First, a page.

Mary Shelley is ultimately the story of a woman finding her own voice and asserting her independence and that will be the heart of its appeal.
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Impressively shot and suffused with a righteous feminist fire, the film is undercut by a confused and clunky script and a fundamental lack of thematic focus, turning an extraordinary story into didactic and disjointed melodrama.
Shelley’s mistreatment by the literary elite because of her gender is a compelling, uniquely frustrating element and the film deprives us of the suitably grand exploration that it deserves.
Mary Shelley is a film at relentless pains to tell us how poetic and ethereal its heroine is, but without remotely grasping the political and philosophical underpinnings of her work.
If we spent a little less time on Mary and Percy, and a bit more watching Mary actually create, the result may have been different. Sadly, Mary Shelley is just not alive.
Mary Shelley is a luscious-looking spectacle, drenched in the colors and visceral sensations of nature, the sensuality of young lovers, the passionate disappointment of loss and betrayal. But above all it is a film about ideas that breaks out of the well-worn mold of period drama (partly, anyway) by reaching deeply into the mind of the extraordinary woman who wrote the Gothic evergreen Frankenstein.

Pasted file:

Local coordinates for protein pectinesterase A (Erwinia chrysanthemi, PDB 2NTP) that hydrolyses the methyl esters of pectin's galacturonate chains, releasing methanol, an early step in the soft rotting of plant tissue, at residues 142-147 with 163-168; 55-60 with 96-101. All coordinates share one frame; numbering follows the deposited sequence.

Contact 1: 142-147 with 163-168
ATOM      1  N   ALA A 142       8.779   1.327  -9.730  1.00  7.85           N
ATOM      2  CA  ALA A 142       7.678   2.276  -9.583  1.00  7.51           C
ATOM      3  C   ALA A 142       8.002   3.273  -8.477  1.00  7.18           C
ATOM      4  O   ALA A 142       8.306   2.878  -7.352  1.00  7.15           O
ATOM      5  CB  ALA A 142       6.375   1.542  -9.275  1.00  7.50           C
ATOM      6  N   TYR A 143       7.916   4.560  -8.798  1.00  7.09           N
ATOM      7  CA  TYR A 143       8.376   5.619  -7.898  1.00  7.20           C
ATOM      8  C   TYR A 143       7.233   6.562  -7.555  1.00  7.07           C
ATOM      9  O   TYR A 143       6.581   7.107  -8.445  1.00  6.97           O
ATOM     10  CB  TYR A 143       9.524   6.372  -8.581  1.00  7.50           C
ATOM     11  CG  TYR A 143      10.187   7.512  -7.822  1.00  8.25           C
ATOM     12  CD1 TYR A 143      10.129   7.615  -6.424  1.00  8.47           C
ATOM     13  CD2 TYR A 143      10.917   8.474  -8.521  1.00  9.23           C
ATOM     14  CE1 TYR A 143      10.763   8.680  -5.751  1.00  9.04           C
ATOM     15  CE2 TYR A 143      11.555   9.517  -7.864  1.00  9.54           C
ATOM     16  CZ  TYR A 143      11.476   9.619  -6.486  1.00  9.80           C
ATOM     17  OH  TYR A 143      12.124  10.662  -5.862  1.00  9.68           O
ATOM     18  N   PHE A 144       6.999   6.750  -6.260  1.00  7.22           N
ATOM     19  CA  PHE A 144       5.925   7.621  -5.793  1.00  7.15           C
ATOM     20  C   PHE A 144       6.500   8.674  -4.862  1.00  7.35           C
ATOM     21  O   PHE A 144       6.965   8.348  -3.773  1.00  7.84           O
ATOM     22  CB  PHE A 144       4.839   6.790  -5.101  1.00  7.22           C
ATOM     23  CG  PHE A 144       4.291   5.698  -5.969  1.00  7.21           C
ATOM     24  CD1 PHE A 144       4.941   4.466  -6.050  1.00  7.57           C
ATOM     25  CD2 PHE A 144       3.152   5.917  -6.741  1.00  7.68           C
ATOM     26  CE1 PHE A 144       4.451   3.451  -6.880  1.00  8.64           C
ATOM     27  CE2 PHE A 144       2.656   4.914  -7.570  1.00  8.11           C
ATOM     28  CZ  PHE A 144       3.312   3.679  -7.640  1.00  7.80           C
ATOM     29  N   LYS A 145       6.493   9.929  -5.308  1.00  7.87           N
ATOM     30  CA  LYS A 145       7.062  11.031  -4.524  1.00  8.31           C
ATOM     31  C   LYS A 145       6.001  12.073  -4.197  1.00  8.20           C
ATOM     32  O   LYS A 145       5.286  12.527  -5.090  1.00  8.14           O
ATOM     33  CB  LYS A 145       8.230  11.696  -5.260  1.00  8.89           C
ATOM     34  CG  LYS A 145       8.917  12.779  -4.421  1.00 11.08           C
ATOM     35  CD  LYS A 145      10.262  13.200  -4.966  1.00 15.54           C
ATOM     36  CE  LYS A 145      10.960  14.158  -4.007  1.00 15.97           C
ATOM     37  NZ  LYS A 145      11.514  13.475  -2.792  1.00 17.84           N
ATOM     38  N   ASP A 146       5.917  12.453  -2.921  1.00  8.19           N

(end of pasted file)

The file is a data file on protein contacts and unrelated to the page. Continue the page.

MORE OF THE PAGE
This is clearly all fantastic material for a film, but the problems begin with the woeful miscasting of Elle Fanning as the title character, and continue from there.
In its final act, the film abandons its fruitful investigation of belief systems in favor of a simplistic articulation of Mary's inspiration.
For a film that chronicles the rise of a creator obsessed with reanimating the dead, Mary Shelley is utterly lifeless. It contains a sparkling and startlingly raw performance by Elle Fanning, but Haifaa Al-Mansour’s disappointing followup to her remarkable “Wadjda” doesn’t push beyond paint-by-numbers biopic posturing
A film desperately in need of an electric charge, Mary Shelley is simply another cinematic corpse on the table.